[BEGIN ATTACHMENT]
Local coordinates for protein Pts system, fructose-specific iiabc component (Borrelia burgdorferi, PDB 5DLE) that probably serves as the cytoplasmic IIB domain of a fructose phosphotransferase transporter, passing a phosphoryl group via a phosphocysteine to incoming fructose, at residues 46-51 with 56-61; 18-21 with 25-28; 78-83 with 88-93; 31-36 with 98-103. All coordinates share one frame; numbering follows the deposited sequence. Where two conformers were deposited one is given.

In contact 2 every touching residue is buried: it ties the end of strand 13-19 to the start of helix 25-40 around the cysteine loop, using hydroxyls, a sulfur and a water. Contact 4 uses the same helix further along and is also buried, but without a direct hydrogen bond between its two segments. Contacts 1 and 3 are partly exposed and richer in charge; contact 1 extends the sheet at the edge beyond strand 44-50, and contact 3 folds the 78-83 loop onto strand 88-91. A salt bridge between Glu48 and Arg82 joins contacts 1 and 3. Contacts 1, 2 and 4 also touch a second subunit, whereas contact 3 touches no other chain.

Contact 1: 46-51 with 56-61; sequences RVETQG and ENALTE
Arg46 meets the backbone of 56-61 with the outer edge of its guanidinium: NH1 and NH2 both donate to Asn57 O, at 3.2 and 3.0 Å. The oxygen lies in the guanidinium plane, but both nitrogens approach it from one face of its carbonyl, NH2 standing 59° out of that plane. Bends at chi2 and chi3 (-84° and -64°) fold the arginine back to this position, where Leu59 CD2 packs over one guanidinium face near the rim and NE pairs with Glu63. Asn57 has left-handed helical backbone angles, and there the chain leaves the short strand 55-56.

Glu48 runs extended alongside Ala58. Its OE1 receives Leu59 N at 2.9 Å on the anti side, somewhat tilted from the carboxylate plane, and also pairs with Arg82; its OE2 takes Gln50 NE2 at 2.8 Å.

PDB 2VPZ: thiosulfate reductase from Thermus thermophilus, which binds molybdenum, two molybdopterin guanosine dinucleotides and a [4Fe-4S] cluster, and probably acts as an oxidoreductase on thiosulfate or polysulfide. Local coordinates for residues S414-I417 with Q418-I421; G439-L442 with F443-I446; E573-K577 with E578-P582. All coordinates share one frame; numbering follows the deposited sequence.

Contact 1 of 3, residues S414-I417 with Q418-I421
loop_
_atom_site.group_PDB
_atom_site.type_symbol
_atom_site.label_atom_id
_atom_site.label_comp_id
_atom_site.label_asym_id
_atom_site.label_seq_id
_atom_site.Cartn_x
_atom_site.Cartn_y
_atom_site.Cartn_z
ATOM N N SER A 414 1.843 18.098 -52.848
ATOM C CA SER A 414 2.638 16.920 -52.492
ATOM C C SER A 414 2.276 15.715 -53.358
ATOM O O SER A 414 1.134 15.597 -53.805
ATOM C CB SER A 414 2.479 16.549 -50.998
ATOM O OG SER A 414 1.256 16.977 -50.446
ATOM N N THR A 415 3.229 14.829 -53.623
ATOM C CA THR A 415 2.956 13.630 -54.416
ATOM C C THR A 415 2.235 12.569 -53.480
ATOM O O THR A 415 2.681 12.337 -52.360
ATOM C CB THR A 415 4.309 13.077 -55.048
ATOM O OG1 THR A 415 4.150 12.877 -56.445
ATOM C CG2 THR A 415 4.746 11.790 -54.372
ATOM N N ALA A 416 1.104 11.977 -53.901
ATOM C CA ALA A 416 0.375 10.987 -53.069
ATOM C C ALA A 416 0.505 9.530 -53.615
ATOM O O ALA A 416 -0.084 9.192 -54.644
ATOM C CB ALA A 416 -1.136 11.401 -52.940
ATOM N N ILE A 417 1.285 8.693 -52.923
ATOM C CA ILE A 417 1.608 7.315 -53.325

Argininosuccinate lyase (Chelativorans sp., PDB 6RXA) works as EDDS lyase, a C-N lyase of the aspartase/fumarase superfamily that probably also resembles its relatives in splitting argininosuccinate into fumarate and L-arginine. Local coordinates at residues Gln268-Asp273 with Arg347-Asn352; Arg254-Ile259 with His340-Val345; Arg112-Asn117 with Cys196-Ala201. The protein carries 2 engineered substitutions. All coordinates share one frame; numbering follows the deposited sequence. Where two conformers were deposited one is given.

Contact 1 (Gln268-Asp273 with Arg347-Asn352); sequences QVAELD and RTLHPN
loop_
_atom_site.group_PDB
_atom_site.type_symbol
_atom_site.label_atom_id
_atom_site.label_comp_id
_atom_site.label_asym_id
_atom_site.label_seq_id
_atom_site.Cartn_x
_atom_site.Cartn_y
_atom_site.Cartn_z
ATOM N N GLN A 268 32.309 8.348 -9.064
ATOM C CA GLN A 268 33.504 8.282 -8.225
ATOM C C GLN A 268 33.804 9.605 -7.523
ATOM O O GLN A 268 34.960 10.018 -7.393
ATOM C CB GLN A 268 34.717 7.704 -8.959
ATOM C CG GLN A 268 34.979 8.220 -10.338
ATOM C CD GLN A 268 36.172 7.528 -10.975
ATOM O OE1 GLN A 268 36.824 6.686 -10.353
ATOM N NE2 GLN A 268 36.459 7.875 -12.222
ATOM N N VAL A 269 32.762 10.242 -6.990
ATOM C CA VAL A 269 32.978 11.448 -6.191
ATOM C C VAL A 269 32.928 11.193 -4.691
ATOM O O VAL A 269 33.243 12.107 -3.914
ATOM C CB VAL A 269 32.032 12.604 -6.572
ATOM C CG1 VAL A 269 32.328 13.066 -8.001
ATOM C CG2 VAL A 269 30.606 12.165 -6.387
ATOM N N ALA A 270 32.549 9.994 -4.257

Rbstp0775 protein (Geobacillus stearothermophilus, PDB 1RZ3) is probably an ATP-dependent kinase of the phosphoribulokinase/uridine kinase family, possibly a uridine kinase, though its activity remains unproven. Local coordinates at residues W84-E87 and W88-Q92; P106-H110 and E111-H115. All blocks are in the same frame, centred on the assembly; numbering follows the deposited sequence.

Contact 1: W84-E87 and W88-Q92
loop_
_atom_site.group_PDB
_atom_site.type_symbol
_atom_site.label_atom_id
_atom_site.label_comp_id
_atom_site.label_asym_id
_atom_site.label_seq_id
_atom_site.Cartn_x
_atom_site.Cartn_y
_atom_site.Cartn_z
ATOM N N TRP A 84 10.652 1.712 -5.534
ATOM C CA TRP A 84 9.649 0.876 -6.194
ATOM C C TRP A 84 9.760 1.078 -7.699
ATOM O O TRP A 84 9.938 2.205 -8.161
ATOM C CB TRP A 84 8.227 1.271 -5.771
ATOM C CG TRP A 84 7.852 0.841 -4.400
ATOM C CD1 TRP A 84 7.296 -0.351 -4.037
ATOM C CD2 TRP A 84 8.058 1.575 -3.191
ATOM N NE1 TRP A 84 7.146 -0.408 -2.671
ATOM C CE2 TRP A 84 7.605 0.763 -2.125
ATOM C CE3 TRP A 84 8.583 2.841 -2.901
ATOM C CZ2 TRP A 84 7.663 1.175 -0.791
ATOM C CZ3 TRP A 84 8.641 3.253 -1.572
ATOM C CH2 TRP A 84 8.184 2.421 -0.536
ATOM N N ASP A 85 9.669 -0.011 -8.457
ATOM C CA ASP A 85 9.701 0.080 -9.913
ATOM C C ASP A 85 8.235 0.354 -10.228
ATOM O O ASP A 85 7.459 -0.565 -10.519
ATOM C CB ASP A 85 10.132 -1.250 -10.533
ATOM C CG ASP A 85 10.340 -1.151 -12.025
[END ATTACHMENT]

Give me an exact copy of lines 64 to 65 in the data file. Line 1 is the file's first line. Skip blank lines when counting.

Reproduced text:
ATOM C CG1 VAL A 269 32.328 13.066 -8.001
ATOM C CG2 VAL A 269 30.606 12.165 -6.387